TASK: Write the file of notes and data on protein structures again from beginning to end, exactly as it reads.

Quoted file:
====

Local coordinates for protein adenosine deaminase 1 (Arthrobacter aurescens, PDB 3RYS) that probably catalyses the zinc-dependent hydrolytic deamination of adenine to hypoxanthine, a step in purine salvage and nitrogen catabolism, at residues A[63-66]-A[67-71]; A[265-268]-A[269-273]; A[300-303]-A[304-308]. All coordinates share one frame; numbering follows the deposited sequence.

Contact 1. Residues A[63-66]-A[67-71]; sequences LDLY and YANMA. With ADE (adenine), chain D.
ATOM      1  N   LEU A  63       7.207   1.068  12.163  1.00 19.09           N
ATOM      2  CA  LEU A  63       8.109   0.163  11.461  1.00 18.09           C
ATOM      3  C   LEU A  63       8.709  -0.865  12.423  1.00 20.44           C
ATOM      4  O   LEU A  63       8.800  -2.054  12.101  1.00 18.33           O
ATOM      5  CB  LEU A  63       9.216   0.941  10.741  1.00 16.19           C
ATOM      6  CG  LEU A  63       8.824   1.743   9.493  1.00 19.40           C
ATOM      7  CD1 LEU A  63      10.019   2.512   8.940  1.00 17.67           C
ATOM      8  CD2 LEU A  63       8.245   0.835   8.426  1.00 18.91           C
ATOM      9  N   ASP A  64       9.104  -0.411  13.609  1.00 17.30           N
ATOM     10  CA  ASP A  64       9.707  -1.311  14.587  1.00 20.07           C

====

Local coordinates for protein adenosine deaminase 1 (Arthrobacter aurescens, PDB 3RYS) that probably catalyses the zinc-dependent hydrolytic deamination of adenine to hypoxanthine, a step in purine salvage and nitrogen catabolism, at residues A[63-66]-A[67-71]; A[265-268]-A[269-273]; A[300-303]-A[304-308]. All coordinates share one frame; numbering follows the deposited sequence.

Contact 1. Residues A[63-66]-A[67-71]; sequences LDLY and YANMA. With ADE (adenine), chain D.
ATOM      1  N   LEU A  63       7.207   1.068  12.163  1.00 19.09           N
ATOM      2  CA  LEU A  63       8.109   0.163  11.461  1.00 18.09           C
ATOM      3  C   LEU A  63       8.709  -0.865  12.423  1.00 20.44           C
ATOM      4  O   LEU A  63       8.800  -2.054  12.101  1.00 18.33           O
ATOM      5  CB  LEU A  63       9.216   0.941  10.741  1.00 16.19           C
ATOM      6  CG  LEU A  63       8.824   1.743   9.493  1.00 19.40           C
ATOM      7  CD1 LEU A  63      10.019   2.512   8.940  1.00 17.67           C
ATOM      8  CD2 LEU A  63       8.245   0.835   8.426  1.00 18.91           C
ATOM      9  N   ASP A  64       9.104  -0.411  13.609  1.00 17.30           N
ATOM     10  CA  ASP A  64       9.707  -1.311  14.587  1.00 20.07           C